Oge is a young Nigerian woman living in Belgium. She travels by train from her home in Turnhout to a hospital in Leuven where she has an appointment with an oncologist after having been diagnosed with breast cancer. But her life appears to be falling apart on other levels too: she and her Belgian husband Gunter barely talk and she is struggling to come to terms with the coldness and superficiality of social interactions in Flanders. Then, to make matters worse, her young son dies.
Chika Unigwe writes beautifully of love, loss and the cultural and racial confusions that continue to trouble her.Caryl Phillips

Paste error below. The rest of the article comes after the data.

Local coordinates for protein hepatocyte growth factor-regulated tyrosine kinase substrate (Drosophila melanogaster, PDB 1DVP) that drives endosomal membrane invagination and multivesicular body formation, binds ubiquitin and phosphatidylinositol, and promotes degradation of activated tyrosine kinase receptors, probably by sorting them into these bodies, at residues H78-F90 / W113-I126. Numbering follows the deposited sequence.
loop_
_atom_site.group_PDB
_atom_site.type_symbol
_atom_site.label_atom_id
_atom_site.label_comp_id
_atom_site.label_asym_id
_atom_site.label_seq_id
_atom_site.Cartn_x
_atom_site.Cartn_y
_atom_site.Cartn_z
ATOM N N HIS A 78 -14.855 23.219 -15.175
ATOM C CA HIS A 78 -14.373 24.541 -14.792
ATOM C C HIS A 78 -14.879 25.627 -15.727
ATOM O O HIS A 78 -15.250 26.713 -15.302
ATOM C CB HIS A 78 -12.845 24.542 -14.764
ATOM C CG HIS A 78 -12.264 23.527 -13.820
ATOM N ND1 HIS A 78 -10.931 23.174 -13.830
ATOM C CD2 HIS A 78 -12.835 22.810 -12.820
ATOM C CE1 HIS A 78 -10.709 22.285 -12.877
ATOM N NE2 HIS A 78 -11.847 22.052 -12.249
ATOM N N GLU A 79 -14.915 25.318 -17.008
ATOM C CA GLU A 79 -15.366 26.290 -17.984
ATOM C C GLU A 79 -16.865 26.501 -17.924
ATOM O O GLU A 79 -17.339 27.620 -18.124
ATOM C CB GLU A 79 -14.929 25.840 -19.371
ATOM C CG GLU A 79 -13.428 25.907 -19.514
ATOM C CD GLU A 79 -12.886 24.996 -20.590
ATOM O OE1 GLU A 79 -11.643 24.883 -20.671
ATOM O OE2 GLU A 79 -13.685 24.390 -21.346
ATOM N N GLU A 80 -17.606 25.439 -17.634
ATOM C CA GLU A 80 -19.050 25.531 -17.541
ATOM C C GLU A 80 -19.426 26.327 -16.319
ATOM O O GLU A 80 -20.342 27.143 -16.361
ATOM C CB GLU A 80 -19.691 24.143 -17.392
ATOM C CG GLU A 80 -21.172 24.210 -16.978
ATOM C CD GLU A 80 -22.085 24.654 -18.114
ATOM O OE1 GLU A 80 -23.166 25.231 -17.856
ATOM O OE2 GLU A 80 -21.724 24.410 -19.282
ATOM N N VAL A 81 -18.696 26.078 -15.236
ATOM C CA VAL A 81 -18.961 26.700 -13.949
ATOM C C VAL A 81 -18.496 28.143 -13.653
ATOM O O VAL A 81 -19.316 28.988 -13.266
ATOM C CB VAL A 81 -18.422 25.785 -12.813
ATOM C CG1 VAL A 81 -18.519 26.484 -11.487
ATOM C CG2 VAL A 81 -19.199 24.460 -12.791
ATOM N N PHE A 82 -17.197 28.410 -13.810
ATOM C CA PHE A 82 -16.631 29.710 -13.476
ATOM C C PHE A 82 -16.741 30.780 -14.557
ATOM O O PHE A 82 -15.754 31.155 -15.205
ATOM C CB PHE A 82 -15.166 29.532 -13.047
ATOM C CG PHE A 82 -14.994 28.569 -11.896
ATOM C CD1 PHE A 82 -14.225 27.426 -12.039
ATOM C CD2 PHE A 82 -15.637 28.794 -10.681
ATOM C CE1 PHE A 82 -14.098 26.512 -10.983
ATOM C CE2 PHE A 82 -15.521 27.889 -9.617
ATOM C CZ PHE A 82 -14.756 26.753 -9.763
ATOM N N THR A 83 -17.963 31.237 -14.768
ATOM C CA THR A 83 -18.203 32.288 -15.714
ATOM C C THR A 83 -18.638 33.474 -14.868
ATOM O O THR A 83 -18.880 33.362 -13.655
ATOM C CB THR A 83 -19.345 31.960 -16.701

When she meets with disinterest and a lack of understanding on the old continent, she misses her family more than ever. While mourning, Oge struggles to find a balance between her memories of Nigeria and the Belgian reality, and must get a handle on these differences and setbacks to find herself again.
The work of a talented writerDe Standaard
Chika Unigwe does not shy away from the major topics. She explores the relationship between migration and loneliness, both of which are becoming more entrenched in modern European society. ‘The Phoenix’ is Unigwe’s debut novel: the story of a strong woman who, hit by loss, homesickness and illness, tries to keep going.
This is a story about how tragic loss can totally consume a human being. Chika Unigwe’s spare and accessible telling has created a truly poignant narrative.Ike Oguine, author of ‘A Squatter’s Tale’